- Are we doing enough to reforest the Earth and restore the health of the planet?
- How is done?
- Who is doing it?
- Is it enough?
- Where the money are coming from?
Here is what I found
Tree planting is carried out in many different parts of the world, and strategies may differ widely across nations and regions and among individual reforestation companies. Tree planting is grounded in forest science, and if performed properly can result in the successful regeneration of a deforested area.
Reforestation is the commercial logging industry’s answer to the large-scale destruction of old growth forests, but a planted forest rarely replicates the biodiversity and complexity of a natural forest.
Australian forests have been heavily affected since European colonisation, and some attempts have been made to restore native habitats, both by government and individuals. Greening Australia is a national Non profit set up to run the “National Tree Program” initiated by the Federal Government in 1982. Greening Australia completed the 1 Billion Tree target and has gone on to become one of the major tree planting organisations in the country.
There is a strong volunteer movement for conservation in Australia through Landcare and other networks. National Tree Day is organised annually by Planet Ark in the last week in July, encouraging the public to plant 1 million native trees per year. Many state governments run their own “Million Tree” programs each year to encourage community involvement.
Most tree planting in Canada is carried out by private reforestation companies. Reforestation companies compete with one another for contracts from logging companies, whose annual allowable cut for the following year is based upon how much money they invest into reforestation and other silvicultural practices. Tree planting is typically piece work and tree prices can vary widely depending on the difficulty of the terrain and on the winning contract’s bid price. As a result, there is a saying among planters: “There is no bad land, only bad contracts.” 4 months of hard work can yield enough to live on for an entire year, but conditions are brutal.
The average British Columbian planter plants 1 600 trees per day, but it is not uncommon for veterans to plant up to 4,000 trees per day while working in the interior. These numbers are higher in central and eastern Canada, where the terrain is generally faster, however the price per tree is slightly lower as a result. Average daily totals of 2500 are common, with experienced planters planting upwards of 5000 trees a day. Numbers as high as 7500 a day have been recorded. Planters typically work 8–10 hours per day with an additional 1 to 2 hours of (usually) unpaid traveling time. Work weeks on British Columbian planting contracts are usually 4–5 days long, with 1–2 days off. In Ontario, work weeks are generally 5–6 days long, with 1 day off.
Quite often, tree planting contractors will deduct some of the cost associated with the operation of the contract directly from the tree planter’s daily earned wages. These imposed fees typically vary from $10 to $30 per day, and are referred to as “camp costs”. In some cases, rookie tree planters end up owing their employer money for the first few pay periods.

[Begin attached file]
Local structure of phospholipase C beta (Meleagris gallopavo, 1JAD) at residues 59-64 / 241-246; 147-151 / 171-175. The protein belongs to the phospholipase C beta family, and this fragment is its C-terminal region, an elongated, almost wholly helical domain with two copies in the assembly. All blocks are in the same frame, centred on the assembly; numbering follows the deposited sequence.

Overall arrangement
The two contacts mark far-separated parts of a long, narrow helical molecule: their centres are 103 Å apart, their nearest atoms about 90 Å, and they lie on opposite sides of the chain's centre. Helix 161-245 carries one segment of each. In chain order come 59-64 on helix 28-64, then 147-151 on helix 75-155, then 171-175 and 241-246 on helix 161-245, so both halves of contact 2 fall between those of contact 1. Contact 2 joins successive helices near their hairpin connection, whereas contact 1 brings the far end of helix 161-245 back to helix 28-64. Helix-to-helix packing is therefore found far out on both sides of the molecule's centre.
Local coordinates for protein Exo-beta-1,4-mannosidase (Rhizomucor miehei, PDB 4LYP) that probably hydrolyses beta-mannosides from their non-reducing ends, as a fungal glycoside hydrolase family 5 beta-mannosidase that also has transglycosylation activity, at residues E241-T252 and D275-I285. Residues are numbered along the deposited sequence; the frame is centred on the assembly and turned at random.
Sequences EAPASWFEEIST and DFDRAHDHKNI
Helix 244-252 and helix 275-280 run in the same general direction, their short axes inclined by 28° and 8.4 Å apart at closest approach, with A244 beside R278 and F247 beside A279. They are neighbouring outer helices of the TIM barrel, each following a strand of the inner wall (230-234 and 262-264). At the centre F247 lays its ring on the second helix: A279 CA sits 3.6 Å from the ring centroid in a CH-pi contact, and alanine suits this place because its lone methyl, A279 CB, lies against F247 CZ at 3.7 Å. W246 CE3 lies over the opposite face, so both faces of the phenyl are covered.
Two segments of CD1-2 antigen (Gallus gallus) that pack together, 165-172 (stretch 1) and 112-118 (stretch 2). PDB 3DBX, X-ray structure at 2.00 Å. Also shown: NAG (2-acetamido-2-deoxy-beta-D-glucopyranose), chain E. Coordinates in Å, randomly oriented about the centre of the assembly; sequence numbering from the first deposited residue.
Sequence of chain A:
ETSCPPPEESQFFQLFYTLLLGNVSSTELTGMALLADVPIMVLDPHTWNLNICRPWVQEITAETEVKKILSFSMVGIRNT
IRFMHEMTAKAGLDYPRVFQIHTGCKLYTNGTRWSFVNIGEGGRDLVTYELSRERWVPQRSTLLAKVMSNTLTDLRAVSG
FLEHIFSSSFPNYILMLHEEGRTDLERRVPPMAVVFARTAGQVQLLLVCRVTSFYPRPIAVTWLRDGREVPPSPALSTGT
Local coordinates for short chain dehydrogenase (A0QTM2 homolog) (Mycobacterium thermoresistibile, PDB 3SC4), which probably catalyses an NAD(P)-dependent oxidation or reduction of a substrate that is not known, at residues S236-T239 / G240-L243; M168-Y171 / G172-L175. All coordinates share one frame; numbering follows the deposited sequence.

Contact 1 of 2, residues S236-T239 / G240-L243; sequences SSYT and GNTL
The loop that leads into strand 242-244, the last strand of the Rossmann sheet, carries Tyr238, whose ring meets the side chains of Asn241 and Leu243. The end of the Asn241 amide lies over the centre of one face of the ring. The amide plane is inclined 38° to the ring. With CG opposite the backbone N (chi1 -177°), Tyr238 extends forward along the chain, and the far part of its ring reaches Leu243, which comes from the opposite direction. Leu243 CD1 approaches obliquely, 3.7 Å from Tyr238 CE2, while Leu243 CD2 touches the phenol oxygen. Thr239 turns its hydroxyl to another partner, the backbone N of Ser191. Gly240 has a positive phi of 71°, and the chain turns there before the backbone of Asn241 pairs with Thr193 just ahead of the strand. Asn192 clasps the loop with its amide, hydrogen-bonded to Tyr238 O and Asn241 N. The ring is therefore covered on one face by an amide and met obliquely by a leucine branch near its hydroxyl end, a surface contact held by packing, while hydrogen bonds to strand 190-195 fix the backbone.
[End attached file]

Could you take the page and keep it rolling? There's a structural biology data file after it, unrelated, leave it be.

Planting in Britain is commonly referred to as restocking, when it takes place on land that has recently been harvested. When occurring on previously unforested land it is known as new planting. Under the British system, in order to acquire the necessary permissions to clearcut, the landowner must agree a management plan with the Forestry Commission (the regulatory body for all things forestry) which must include proposals for the re-establishment of tree cover on the land. Planting contractors will be engaged by the landowner/management company, a contract drawn up and work will typically take place from November to April when the transplants are dormant.
Planters are normally paid under piece work terms and an experienced worker will plant around 1500 trees a day under most conditions.
Kaingaroa Forest in New Zealand is the largest planted forest in the southern hemisphere. It is one of the many plantation forests planted since European settlement. The Monterey Pine (Pinus radiata) is commonly used for plantations since a fast growing cultivar suitable for a wide range of conditions has been developed.
Government agencies, environmental organisations and private trusts carry out tree planting for conservation and climate change mitigation.
While some work is carried out by private enterprise there are also planting days organized for volunteers.
I also found that a lot of conferences are spending money to talk about forestation instead of redirecting the money to the task itself.
- Bill mandating would-be couples to plant trees gets nod from DENR (leytesamardaily.net)
- Planting Trees for the Queen’s Reforestation Project (armajflash.com)
- Environment to plant more than 2.5M trees during “reforestation month” (dominicantoday.com)
- Volunteers Wanted – Tree planting in Orlando Park (avca.ca)
- California residents look for shady parking spots this summer (myparkingsign.com)
- ‘Maring’ destroys 94 hectares of trees (rappler.com)
- Did you know about the Toronto Tree Planting Program? (thompsonsellsblog.com)
- In Rim fire’s aftermath, controversy over the recovery effort (latimes.com)
- Peter Mottek Supports the Reforestation efforts in Portugal (petermottek.wordpress.com)
- A Travel Experience Found Nowhere Else on Earth (prweb.com)